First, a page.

by Ali Luke
Do you enjoy writing – or dread it?
I write for a living, and I also coach writers and would-be writers, so I know just how tough it can be to get up the motivation and the courage to write.
But in almost every job, you’re going to have to do some writing. You might also want to write for personal reasons: perhaps you’d like to write your memoir for your grandchildren, or you’re keen to write fiction or a blog.
How can you make writing seem less terrifying – and more fun?
#1: Write About What’s On Your Mind
This is something which I still do from time to time, even though writing’s usually pretty effortless for me – and I know a lot of other people find it useful too.
Write for ten minutes without stopping (set a timer) about any topic you like. You could write about your day, your worries, your workload … anything. You don’t even need to write in whole sentences. The idea is just to get the words flowing: get used to typing onto a blank page and filling it with your thoughts.
No one will ever see these getting-going pieces that you write. You can delete them if you like, or you can save them so you can look back at them in future.
#2: Try a Writing Challenge
Writing can seem like a big, serious thing to do. It doesn’t need to be that way at all – in fact, writing is an act of creativity and it can be a lot of fun.
If you’re looking for a way into writing, try out a writing challenge which gives you a prompt of some sort. You could give Creative Copy Challenge a go – the idea is to create a short, coherent piece by using all the words supplied, and you can make it as crazy as you want!
#3: Come Up With Ideas Separately
One of the biggest struggles that I hear from the writers I coach is getting started. Often, they end up staring at a blank page for ages, because they’re not sure what to write about. I know just how daunting this can be … but thankfully, it’s also pretty easy to fix.
Instead of sitting down and trying to come up with something to write about, make sure you’ve already got a stock of ideas. You can jot these in a notebook whenever you think of them, or even set aside time to deliberately come up with a list of ideas to write about – challenge yourself to get to 50, and don’t worry whether they’re “good” or “bad”.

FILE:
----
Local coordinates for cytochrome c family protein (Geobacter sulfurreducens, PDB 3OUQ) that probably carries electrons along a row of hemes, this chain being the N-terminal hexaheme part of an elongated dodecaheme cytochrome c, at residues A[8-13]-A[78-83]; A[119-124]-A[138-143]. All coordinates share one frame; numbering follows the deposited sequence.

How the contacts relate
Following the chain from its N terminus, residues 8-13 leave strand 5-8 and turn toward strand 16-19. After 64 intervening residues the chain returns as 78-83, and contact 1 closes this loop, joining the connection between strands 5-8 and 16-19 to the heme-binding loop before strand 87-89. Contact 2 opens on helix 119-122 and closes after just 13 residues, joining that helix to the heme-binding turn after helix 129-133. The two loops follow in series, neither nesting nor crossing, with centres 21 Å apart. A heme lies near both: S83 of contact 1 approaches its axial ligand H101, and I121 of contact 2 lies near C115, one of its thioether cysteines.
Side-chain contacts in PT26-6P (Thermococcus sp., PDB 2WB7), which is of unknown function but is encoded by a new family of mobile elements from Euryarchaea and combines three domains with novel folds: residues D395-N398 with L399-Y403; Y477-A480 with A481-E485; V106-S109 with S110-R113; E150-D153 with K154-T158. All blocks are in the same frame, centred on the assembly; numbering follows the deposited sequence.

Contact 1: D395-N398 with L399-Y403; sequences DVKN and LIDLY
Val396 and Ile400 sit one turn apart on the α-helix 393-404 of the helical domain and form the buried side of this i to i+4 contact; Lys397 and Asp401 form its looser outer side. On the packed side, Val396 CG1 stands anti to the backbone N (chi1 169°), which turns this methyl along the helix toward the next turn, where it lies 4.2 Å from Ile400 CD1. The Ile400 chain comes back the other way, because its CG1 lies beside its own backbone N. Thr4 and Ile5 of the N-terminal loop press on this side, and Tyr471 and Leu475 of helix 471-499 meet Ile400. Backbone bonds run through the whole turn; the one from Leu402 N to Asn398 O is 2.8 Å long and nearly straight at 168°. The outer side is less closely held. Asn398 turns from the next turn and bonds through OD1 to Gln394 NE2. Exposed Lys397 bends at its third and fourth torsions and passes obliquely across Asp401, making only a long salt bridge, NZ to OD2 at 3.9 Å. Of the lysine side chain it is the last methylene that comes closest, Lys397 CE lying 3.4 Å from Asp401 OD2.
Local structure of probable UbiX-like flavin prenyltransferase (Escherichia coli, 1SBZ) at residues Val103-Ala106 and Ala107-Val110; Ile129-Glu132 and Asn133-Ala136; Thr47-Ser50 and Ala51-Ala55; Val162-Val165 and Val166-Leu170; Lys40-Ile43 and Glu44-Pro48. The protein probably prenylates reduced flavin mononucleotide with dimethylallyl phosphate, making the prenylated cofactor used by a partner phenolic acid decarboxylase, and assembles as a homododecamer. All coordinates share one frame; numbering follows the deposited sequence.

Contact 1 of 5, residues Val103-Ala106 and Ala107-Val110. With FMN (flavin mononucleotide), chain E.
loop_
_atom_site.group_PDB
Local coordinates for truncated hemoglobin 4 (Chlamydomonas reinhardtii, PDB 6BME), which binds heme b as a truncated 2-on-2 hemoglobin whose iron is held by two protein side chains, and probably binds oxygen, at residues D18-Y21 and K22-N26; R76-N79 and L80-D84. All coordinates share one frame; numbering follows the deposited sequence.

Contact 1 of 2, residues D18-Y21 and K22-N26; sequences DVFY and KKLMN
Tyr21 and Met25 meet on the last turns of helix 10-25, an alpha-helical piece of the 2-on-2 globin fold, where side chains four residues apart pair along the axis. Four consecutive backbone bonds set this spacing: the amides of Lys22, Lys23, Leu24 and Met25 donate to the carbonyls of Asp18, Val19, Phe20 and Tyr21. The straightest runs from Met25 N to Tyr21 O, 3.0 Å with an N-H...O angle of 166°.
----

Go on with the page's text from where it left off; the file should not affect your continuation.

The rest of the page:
#4: Write an Outline First
Even if you’ve got an idea, it can be really tough to write the first few words (and I often advise struggling writers to work on their introduction last). Instead of trying to fill a blank page from top to bottom, write an outline first. It doesn’t need to be in depth – it just needs to give you a framework to hang your writing from.
Your outline might be as simple as:
- A few notes about what needs to happen in this scene of your novel
- Five bullet points which you want to cover in an email to your boss
- Several subheadings for your latest blog post
I like to write my outline into the document which I’m using for the piece itself: that way, the screen’s no longer looking so scary and blank!
#5: Don’t Worry About Your First Draft
When you’re writing, you’ll find that your words rarely come out perfectly the first time. This isn’t because you’re a bad writer – even experienced professionals often go through many drafts. The whole point of a first draft is to get your ideas down onto the page, however imperfectly, so that you’ve got something to work with for the second draft.
No-one ever needs to see your first draft, so don’t censor yourself while you’re writing it. If you find yourself thinking this sentence is convoluted or that’s such a cliché or that’s not quite the word I want, just carry on. You can fix it in the next version.
#6: Experiment With Different Styles
Finally, don’t be afraid to try something new. It often takes a while for newer writers to find their voice (it took me years), so don’t get stuck in writing in just one way.
Trying out different styles could mean:
- Writing something very casual and conversational – this works particularly well for blogging, but could also be great for a first-person novel or even a poem
- Write in a journalistic way – concise and factual
- Write something with lots of grand imagery and metaphor
- Bring more humor to your writing
- Try creating a piece in a similar style to a writer with a distinctive voice
You might later decide that this really isn’t your style, but it’s a great exercise for your writing muscles to try it out.
Culled from Pick The Brain